Indications for Catheter-Directed Thrombolysis in the Management of Acute Proximal Deep Venous Thrombosis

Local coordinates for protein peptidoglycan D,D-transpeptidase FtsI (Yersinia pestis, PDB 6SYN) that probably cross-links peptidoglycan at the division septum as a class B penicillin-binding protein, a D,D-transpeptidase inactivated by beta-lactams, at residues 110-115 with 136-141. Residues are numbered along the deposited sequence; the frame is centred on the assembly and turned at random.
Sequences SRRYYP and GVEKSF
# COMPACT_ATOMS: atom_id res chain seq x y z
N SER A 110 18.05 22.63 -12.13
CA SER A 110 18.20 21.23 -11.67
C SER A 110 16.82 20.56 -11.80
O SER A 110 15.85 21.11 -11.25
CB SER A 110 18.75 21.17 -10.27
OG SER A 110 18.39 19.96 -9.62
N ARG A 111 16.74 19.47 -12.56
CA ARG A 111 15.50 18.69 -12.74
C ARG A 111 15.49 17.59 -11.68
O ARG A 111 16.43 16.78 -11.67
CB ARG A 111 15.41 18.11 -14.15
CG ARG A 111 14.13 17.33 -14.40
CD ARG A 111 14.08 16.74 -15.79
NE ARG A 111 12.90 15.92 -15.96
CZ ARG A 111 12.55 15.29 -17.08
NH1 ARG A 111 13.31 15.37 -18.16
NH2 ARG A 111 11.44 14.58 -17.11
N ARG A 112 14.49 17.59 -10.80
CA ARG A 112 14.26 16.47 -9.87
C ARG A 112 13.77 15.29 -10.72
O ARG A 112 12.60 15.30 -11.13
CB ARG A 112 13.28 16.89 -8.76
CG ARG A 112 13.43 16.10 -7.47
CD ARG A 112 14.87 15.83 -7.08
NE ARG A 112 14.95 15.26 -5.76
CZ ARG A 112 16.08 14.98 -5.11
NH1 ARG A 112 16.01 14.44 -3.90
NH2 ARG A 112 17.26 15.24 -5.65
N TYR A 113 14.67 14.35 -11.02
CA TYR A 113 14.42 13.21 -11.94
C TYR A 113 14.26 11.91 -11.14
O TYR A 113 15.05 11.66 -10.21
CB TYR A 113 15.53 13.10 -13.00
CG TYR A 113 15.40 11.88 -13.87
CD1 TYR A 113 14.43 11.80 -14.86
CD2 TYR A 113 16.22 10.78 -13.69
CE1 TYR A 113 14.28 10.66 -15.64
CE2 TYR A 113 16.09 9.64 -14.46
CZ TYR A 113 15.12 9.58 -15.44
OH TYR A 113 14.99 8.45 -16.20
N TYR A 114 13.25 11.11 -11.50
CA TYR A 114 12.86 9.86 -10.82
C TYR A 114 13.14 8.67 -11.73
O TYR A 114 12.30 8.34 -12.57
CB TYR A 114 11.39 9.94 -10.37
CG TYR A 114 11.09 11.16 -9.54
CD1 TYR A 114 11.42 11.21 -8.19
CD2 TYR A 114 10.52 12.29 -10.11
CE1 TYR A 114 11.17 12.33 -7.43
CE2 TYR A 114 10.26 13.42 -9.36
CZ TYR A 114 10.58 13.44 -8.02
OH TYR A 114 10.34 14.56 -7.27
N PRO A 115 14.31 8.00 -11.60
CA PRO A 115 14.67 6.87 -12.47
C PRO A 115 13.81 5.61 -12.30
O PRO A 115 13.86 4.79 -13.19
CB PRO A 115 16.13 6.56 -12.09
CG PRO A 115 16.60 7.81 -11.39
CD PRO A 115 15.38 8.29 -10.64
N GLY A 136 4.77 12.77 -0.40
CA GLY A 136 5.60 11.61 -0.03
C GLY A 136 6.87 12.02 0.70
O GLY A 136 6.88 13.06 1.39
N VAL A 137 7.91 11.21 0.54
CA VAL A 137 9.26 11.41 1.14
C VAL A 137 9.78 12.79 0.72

Deep vein thromboses (DVTs) cause significant morbidity and mortality in the general population. Oral anticoagulation therapy may reduce thrombus propagation but does not cause clot lysis and therefore does not prevent postthrombotic syndrome (PTS). Catheter-directed thrombolysis (CDT) can be used to treat DVTs as an adjunct to medical therapy, but there is no consensus defining exact indications. Current evidence suggests that CDT can reduce clot burden and DVT recurrence and consequently prevents the formation of PTS compared with systemic anticoagulation. Appropriate indications include younger individuals with acute proximal thromboses, a long life expectancy, and relatively few comorbidities. Limb-threatening thromboses may also be treated with CDT, although the subsequent mortality remains high. A number of randomized controlled trials are currently under way comparing the longer-term outcomes of CDT compared with anticoagulation alone. Initial reports suggest that venous patency and valvular function are better maintained after CDT. The effectiveness of combined pharmacomechanical thrombectomy and the role of vena cava filters need to be investigated further before strong recommendations can be made. The reported short-term outcomes following catheter-based intervention for DVT are encouraging in selected patients. Further evidence is required to establish long-term benefits and cost-effectiveness.